‘A model of the possible’: inside a psychiatric unit for inpatient young adults | Documentary film

IThere is no typical day in the inpatient psychiatric unit at Northwell Zucker Hillside Hospital in Queens, New York. Patients arrive at Behavioral Health College Partnership’s 22-bed unit on a rolling basis, every day, immediately after or even in the midst of a mental health crisis; Patients also leave on a staggered schedule, ideally stabilized and with a continuing outpatient treatment program in hand. There are various diagnoses, medical interventions, therapy techniques and group sessions. There are no cell phones, plenty of board games, and a supervised yard. There might be, as some staffers put it in One South: Portrait of a Psych Unit, a rare documentary set in an inpatient psychiatric facility and the only one to focus specifically on college students, “enthusiasm” in the unity: agitation, escalation. , confrontation or moderation. For the most part, there are many young adults working hard to improve themselves.

The two-part HBO documentary series, filmed over eight weeks in 2022, captures a piece of the experience of patients and the unit’s psychiatrists, psychologists, nurses, social workers and mental health workers in one of the few programs country inpatient mental health designed for college. students. (Most importantly, the unit, which partners with 96 New York State colleges and universities and their student counseling centers, has insurance.) Although diagnoses and histories vary, the crises faced by patients at One South are specific and acute. A 26-year-old man arrives after an overdose, following months of increasing suicidal thoughts. A woman in her twenties, diagnosed with borderline personality disorder, struggles with feelings of abandonment and despair, and places a gun next to her bed. A 19-year-old first-generation college student feels there is no reason to live; he arrives after spending two hours on the George Washington Bridge, contemplating jumping. An immigrant student, isolated from her family in China, hears voices telling her she is a failure after her GPA drops.

All of the patients featured in the film, directed by Lindsey Megrue and Alexandra Shiva, arrive skeptical, at best, about whether they could ever feel different, and with complicated feelings about their own hospitalization. “Inpatient care is the most stigmatized and least understood aspect of mental health care,” Megrue said, even as younger generations face a growing mental health crisis; The film begins with the statistic that one in 10 young adults in the United States are diagnosed with a serious mental illness. “If it’s diabetes, no one bats an eyelid. No one feels shame,” Shiva said. “There’s still the stigma of ‘oh, you need this type of care’”.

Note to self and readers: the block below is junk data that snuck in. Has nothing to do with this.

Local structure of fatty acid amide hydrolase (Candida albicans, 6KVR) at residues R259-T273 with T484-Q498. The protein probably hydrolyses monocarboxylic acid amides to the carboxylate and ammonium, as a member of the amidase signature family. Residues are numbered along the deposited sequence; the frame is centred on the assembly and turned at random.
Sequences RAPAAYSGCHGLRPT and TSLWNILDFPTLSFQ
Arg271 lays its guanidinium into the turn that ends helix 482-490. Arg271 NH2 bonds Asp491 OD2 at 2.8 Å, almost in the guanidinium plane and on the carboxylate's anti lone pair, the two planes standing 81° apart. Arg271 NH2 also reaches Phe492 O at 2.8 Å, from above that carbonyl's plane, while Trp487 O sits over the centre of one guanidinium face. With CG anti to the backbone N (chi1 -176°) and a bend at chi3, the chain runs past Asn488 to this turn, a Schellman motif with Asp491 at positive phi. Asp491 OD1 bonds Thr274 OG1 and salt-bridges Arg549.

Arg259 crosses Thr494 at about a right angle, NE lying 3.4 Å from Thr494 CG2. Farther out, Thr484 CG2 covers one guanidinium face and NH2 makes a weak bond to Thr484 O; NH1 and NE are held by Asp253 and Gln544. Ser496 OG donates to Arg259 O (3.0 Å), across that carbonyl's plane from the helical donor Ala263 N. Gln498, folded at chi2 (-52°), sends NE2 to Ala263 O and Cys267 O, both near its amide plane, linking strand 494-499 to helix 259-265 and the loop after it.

At One South, a handful of these young adults find a temporary community with peers who immediately struggle with major depression, suicidal ideation, anxiety, psychotic episodes, or personality disorders. The film follows the trajectory of treatment, from admission to group and individual therapy sessions, mindfulness activities involving dialectical behavioral therapy (DBT) and cognitive behavioral therapy (CBT), and the construction of a treatment plan. “We wanted to show an inpatient experience that we thought was a model of what’s possible,” Shiva said.

The ability to film such an experience required a robust, multi-layered consent protocol, starting with Northwell staff. Before any patient met with the film’s makers, a multidisciplinary team of psychiatrists, psychologists and social workers determined whether each individual was capable of giving consent. Some active diagnoses, such as florid psychosis or mania, exclude this possibility; patients who could were largely diagnosed with major depressive disorder or borderline personality disorder. “We were very conservative” about what could be filmed, said Dr. Laura Braider, a clinical psychologist and associate vice president of behavioral health at Northwell Health. So much so that the most intense moments of the unit were not recorded – “what for some people may be good footage, was simply not appropriate, in our opinion.”